When it comes to simulating the right acoustic space with reverb, Auke’s favourite processor is Audio Ease’s Altiverb plug–in. “It’s one of the best ambience creators on the planet. You can create any space from the inside of a toilet or car right up to famous recording halls and recording studios. It’s a fantastic tool for that and I use it all day in both studios.
“We also have a collection of about 20 guitars that includes a Gibson Les Paul, Fender Telecaster and Stratocaster, Guild, Martin and so on. We need to be able to get every style and flavour. We DI them and use [Line 6’s] Amp Farm as a starting point, so if a client wants it cleaner, brighter, or whatever, we can easily switch from a Marshall amp to a Fender. “The good thing about Amp Farm is that the latency is low compared to some other plug–ins. It is a good, yet mediocre, tool in the sense that it is not too amazing but it has some very good starting sounds! If I need more I use Native Instruments Guitar Rig but that has a huge latency. I don’t know how many samples but you feel it, playing live. For bass we have a Fender Jazzbass, Fender Telecaster Bass, Musicman Stingray and a semi–acoustic Framus bass. We also have a good piano, a drum kit, a nice microphone collection — stuff like that.”
Slightly surprisingly, Auke never needs to record more than 10 inputs simultaneously in the Massive studios. “Most of the time it is between two and 10, and never more than a whole drum kit. The composers make the basic tracks and I tend to do the vocal recordings or the complete mixdown. If we are recording a small orchestra it is done in MIDI first by the composer and then we invite over our best horn players, or whoever we need.
“For composing you need Native Instruments Komplete 4 collection. I use a lot of Battery, FM7, FM8 and [Access] Virus, which was included in the Pro Tools bundle. Also for composing we use GMedia ImpOSCar and M–Tron synths, FXpansion BFD, Propellerheads Reason and Pro Tools Xpand!. And of course the Waves bundle for mixing.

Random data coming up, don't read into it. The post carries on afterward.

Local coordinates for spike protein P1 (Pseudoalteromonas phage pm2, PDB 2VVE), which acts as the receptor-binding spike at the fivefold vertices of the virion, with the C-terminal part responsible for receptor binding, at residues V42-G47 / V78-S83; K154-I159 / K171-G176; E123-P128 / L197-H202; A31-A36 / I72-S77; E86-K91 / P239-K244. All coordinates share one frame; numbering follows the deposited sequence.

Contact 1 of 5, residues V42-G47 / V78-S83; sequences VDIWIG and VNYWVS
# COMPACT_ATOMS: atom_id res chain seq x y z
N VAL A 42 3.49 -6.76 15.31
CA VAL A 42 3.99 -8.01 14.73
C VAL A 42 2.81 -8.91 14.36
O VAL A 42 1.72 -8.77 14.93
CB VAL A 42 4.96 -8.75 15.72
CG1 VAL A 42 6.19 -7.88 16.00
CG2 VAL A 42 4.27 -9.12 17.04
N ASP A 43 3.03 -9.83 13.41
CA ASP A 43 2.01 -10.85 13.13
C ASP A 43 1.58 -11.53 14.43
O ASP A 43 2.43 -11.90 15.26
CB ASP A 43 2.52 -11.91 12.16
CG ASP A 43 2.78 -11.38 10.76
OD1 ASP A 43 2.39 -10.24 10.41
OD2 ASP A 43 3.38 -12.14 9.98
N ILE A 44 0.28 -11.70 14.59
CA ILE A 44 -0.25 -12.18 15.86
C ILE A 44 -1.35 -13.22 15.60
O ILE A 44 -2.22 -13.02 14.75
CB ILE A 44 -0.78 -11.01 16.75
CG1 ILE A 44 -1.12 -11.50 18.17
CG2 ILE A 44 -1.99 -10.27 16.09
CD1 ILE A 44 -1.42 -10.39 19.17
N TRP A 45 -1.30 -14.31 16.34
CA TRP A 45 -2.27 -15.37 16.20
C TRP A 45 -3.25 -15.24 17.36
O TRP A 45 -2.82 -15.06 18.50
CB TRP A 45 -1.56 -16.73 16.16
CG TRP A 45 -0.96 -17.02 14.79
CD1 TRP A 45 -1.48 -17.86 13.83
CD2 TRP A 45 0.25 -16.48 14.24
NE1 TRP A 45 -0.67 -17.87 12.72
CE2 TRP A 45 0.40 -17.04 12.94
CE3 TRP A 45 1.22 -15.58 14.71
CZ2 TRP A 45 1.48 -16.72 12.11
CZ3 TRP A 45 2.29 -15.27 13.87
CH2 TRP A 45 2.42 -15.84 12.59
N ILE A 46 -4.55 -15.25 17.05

“Garritan Personal Orchestra, which is based on the Kontakt player, is excellent and only about 250 Euros. When you just need a little string part inside a pop song it is easier and faster to do it with something like Garritan or the Vienna Symphonic Library, but for some TV programme themes the brief specifies classical instruments only, so you have to hire an orchestra.
“In TV everything has to be loud, so you need a good maximiser and limiter combination. I have Waves L3 as my main tool, in combination with a compressor. I also use the Massey bundle, which includes the very good L2007 mastering limiter. I adore the Pultech bundle too, which can be really subtle or very harsh.
“If you are re–making ’60s or ’70s tracks you need all kinds of distortion and overdrives, particularly to simulate drums. For that, Amp Farm on a drum kit can be amazing. In fact, Amp Farm on a whole mix can sometimes work! Massey Tape Head saturation, THC distortion and izotope’s Vinyl record simulator are all excellent plug–ins for recreating old-sounding recordings.”